Some Advice On How To Be The Next David Stratton, From David Stratton
"The more the merrier."
If you grew up in Australia anytime in the past half-century and have a passing interest in movies, chances are your tastes were shaped by David Stratton. As director of the Sydney Film Festival during its formative years and — of course — a host of The Movie Show and then At The Movies alongside Margaret Pomeranz, Stratton has had an immense influence on Australian film culture without ever making a movie himself.
Well, until now. Sort of. Stratton is the star of David Stratton: A Cinematic Life, a documentary which just hit Australian cinemas (it’s also getting an extended, three-part version hitting ABC in the near future). The film, directed by Sally Aitken, acts as a biography for Stratton — covering ground from his fraught relationship with his father to the time he was under ASIO surveillance for programming movies from the USSR at the Sydney Film Festival — while doubling as a compact history of Australian cinema.
The release of A Cinematic Life sees Stratton on the other side of the media fence; rather than conducting interviews and Q&As, he’s the interviewee. A tricky interviewee, it must be said. With a biography — I Peed on Fellini — published, and now a biographical film, most of Stratton’s best stories have already been told. And the obvious questions about films he’s liked seem a bit pointless when you take into account he’s still an active critic nowadays, despite his retirement from television.
So I decided to try a different tack. Rather than rocking up with a list of pre-prepared questions designed to elicit slender variations on the answers given to a host of other publications, I opted for something more casual: a chat about the state of Australian criticism with someone who’d know more about it than practically anyone else. I wanted to plonk myself down next to him and assume the role of Ms Pomeranz (even if, with the beard and name, I’m perhaps better suited to sitting stage right).
Stratton began on an optimistic note, praising the quality of today’s prominent Australian critics. “I don’t want to name individual names because there’d be ones I won’t name, but we have some excellent film critics writing for the print media, for Fairfax, and so on,” he said. “But of course, as we know, this is all being consolidated, being syndicated… so that is a sad state of affairs. It’s all to do with the decline of newspaper sales and the difficulties of the newspaper business. But in compensation, it’s easier than ever for people who want to express their views about films — or about anything — to do it through the internet. To blog it, and so on and so on. So, that is a very positive thing, I think.”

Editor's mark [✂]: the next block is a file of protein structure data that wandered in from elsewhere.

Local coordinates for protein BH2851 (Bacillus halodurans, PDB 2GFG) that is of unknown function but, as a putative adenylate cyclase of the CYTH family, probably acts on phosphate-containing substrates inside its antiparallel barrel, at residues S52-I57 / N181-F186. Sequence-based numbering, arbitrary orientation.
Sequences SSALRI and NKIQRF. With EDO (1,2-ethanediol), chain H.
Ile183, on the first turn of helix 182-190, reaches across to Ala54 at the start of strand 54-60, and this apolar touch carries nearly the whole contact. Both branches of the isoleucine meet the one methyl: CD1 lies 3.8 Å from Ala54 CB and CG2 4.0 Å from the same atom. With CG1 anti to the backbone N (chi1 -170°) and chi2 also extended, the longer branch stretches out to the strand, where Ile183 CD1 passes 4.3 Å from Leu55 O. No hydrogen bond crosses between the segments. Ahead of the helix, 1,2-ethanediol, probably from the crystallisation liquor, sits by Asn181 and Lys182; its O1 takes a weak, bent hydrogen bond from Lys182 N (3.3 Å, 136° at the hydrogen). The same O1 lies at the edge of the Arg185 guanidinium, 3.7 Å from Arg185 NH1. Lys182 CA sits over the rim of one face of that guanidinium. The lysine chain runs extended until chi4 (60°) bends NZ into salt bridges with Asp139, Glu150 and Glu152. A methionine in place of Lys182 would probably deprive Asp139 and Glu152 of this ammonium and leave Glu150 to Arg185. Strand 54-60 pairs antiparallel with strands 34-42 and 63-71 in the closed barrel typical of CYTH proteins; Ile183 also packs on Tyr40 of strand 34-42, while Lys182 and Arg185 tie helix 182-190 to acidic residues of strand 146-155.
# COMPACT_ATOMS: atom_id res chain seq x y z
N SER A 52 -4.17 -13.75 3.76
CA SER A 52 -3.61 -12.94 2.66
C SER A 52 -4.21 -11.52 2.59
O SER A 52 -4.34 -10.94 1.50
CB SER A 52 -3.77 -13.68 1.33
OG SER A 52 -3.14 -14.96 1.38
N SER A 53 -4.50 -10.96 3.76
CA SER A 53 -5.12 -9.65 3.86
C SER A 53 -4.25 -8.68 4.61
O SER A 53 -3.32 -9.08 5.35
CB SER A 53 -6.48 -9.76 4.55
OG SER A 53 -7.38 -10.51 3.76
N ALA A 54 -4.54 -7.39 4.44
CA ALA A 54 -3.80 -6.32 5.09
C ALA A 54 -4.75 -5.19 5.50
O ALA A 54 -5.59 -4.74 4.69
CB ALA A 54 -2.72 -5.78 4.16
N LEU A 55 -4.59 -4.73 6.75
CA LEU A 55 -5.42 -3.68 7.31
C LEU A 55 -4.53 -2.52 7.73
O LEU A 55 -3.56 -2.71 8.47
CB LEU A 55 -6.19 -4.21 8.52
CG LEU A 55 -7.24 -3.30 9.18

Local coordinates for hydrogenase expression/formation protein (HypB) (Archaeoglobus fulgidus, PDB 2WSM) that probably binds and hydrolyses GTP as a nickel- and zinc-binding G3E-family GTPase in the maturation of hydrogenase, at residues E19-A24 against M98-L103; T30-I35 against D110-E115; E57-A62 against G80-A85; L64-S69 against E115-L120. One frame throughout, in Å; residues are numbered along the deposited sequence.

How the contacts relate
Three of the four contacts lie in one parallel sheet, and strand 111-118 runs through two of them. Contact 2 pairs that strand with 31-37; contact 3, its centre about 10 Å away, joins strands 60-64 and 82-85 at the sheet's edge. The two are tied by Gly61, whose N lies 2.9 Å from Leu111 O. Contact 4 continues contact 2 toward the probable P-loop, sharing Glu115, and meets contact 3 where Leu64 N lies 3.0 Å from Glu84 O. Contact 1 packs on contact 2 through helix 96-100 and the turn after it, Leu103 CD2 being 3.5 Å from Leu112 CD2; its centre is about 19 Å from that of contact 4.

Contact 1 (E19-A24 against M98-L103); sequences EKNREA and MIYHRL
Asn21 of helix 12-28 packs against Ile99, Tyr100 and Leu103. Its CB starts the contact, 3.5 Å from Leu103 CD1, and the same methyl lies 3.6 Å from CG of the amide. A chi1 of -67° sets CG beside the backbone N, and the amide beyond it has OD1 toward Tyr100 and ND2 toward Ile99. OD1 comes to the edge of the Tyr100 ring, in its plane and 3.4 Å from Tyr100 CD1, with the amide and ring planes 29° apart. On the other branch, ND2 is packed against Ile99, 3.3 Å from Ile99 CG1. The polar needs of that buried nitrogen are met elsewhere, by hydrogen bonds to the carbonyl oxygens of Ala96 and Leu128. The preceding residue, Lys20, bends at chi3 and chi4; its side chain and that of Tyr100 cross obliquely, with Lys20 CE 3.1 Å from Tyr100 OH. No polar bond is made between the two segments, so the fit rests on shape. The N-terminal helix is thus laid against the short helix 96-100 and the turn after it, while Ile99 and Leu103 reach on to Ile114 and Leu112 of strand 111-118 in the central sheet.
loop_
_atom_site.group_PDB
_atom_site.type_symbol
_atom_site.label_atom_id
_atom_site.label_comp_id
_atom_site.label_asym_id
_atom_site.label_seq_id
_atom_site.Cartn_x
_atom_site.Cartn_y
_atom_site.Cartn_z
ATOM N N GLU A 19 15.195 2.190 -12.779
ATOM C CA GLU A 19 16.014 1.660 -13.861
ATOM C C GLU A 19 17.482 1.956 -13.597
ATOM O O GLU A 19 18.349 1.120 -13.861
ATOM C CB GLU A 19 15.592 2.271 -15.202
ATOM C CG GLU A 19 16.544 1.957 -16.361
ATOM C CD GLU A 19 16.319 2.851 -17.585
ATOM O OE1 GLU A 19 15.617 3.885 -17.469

That’s not quite the spin that A Cinematic Life puts on the topic of internet criticism. Perhaps the most memorable quote from the film comes from Jacki Weaver who opines that, “these days of the internet; too many bozos give their opinions and they’re so unqualified and they wouldn’t have a clue and they should just pull their heads in”. “Someone like David Stratton who’s seen thousands and thousands and thousands of films is entitled — and in fact it’s incumbent on him — to tell us what he thinks about them because it comes from an educated place,” she says.
“I don’t agree with her about that,” muses Stratton. “I think everybody’s got their opinion. And if they’re so keen to express their view through a blog or whatever, all power to them. You don’t have to agree with them, but the more the merrier.”
I admit a pang of disappointment at this answer. Not because I disagree — I think that the democratisation of criticism, across any field, has brought more good than ill — but because I was hoping for a more contentious response. While I wasn’t being entirely serious about the Pomeranz comparison before… part of me had hoped for a lively tête-à-tête with Stratton.
When the (very nice) conversation turned to Australian films, the renowned critic offered a defence of one of the main criticisms directed at himself and Margaret while the show was running: their enthusiasm for home-grown movies.
“I very rarely hate Australian films. When Margaret and I were doing At the Movies, we were sometimes criticised for being soft on Australian films. It’s more interesting than that. If you watch every film that opens. So all the American stuff, and then along comes an Australian film, it’s sort of like a breath of fresh air. It may not be great, but in a way it has an attraction all of its own because it’s Australian, because it’s telling an Australian story, because it’s using Australian actors, and so on and so forth. I think that both Margaret and I would answer that accusation of being soft that we genuinely do like Australian films.”
Unsurprisingly, Stratton is also very passionate about the need for those in the industry to be fully educated on the history of the form — Australian or otherwise. “I think it’s a problem,” he says. “And it’s not only for film critics. I think it’s a problem for filmmakers too. I’m a strong believer that you can learn an awful lot about cinema just from watching films of the past. There’s such a rich, rich history. I would counsel anyone who wants to get into film criticism to quickly start exploring films of the ‘30s and ‘40s — and ‘20s even.”
This passion for film — Australian film, international film, old film, indie film, any kind of film that doesn’t feature prominent use of shaky cam — endures as Stratton’s legacy. Today’s film critics, navigating the wreckage of a decaying print media, may never achieve the kind of success that he has. But if we can’t be the next David Stratton, we can at least endeavour to share his passion for cinema.
David Stratton: A Cinematic Life is in cinemas now.